The library is V-shaped in plan with three- and four-story wings connected by a taller glassy core at its center. The core contains two double-height spaces—an atrium and a reading room—stacked on top of one another. The reading room connects to the periodicals lounge, another double-height space that cantilevers over the outdoor courtyard and creates a pleasantly shady space that draws students in toward the main entrance. Orienting the building north-south allowed the architects to take a straightforward approach to shading the interiors. Rows of horizontal glass louvers stripe the south-facing facades while strategically placed oak panels let in generous amounts of diffused northern daylight.

If the library makes the campus work on a social level, the central plant complex simply makes the campus work. The superefficient, 41,000-square-foot power plant designed by SOM, in collaboration with Arup and the California Institute for Energy Efficiency, is a three-building, $26 million complex that includes a main mechanical building and a separate telecommunications hub wrapped in a unified system of horizontal stainless steel panels. The main mechanical workhorse, however, is the two-million-gallon thermal energy storage tank—a tall cylinder clad in a vertical pattern of corrugated steel “shingles.” The materials and form are loose references to semi-trucks and grain silos, both common sights in the Central Valley’s agricultural-industrial landscape. “When we first started this job, there was just the clarity of these objects in this vast landscape,” said Duncan, who designed the building’s skin and interiors. “We wanted to make them iconically simple.”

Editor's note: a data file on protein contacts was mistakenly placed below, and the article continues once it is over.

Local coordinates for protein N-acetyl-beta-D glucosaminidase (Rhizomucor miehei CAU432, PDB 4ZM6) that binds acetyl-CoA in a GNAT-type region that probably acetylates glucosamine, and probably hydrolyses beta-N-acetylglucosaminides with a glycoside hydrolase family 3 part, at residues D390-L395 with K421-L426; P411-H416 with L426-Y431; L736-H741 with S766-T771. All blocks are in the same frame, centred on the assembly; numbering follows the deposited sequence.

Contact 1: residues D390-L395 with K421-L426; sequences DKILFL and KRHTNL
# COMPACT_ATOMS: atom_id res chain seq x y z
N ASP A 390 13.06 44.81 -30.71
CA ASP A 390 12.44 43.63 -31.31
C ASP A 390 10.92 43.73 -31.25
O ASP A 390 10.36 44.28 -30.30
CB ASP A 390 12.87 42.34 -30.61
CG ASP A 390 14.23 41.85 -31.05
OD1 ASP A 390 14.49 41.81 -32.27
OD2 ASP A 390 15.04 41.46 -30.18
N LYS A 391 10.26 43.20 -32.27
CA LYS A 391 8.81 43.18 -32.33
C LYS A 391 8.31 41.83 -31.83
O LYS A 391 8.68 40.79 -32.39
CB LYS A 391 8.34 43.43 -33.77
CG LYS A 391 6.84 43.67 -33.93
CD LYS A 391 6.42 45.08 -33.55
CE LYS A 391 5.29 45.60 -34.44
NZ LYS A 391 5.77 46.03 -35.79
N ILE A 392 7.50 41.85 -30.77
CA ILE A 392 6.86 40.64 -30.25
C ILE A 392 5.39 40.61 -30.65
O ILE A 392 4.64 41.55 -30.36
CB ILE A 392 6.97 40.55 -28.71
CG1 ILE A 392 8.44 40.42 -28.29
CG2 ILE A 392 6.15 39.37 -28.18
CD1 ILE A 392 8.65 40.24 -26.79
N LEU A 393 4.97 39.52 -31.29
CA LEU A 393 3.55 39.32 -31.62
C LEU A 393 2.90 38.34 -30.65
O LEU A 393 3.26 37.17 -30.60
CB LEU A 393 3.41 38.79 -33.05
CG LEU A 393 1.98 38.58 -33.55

The tank is described as “thermal,” in the sense that it acts like a giant thermos: It stores and chills all of the campus’ water. The water is cooled overnight, when lower temperatures allow the electric chillers to run more efficiently. This also saves money, since using electricity during off-peak hours costs about one-third of what it does during the day. Cold water is then pumped from the bottom of the tank, through 12-foot-high tunnels to each of the campus’ four buildings—while graywater and stormwater are pumped back and stored at the top of the tank. The central plant also earned LEED Gold certification, largely because of its recycled metal shell.

The 93,000-square-foot classroom building and 100,000-square-foot science and engineering building, designed respectively by Portland-based Thomas Hacker Architects and San Francisco–based EHDD Architecture, are also on target to meet LEED Silver standards.

How will it all come together? Ironically, for this hyper-sustainable campus, it may boil down to aesthetics. “The glass sunscreens became more thematic as a unifier than we’d initially intended,” Duncan commented. Glass fins as the next red tile roofs? With all due respect to Maybeck and the principles of his time, we will cross our fingers and see.

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No Building Left Behind
Michael Maltzan Architecture's Inner-City Arts.
Iwan Baan

Inner-City Arts
Los Angeles, California
Michael Maltzan Architecture

Inner-City Arts was founded in 1994 to supplement arts and cultural education for downtown Los Angeles students at schools where such programming had been cut. The final phase of its new campus opened on October 2 with a parade of pinwheel-waving kids led by Mayor Antonio Villaraigosa.

Located on a one-acre site in the heart of Skid Row, one of the city’s most economically depressed neighborhoods, Inner-City Arts represents a 15-year collaboration between Michael Maltzan Architecture, landscape designers at Nancy Goslee Power and Associates, and environmental designers at Ph.D, who each donated their time over 15 years to the continuously-evolving project.


Iwan Baan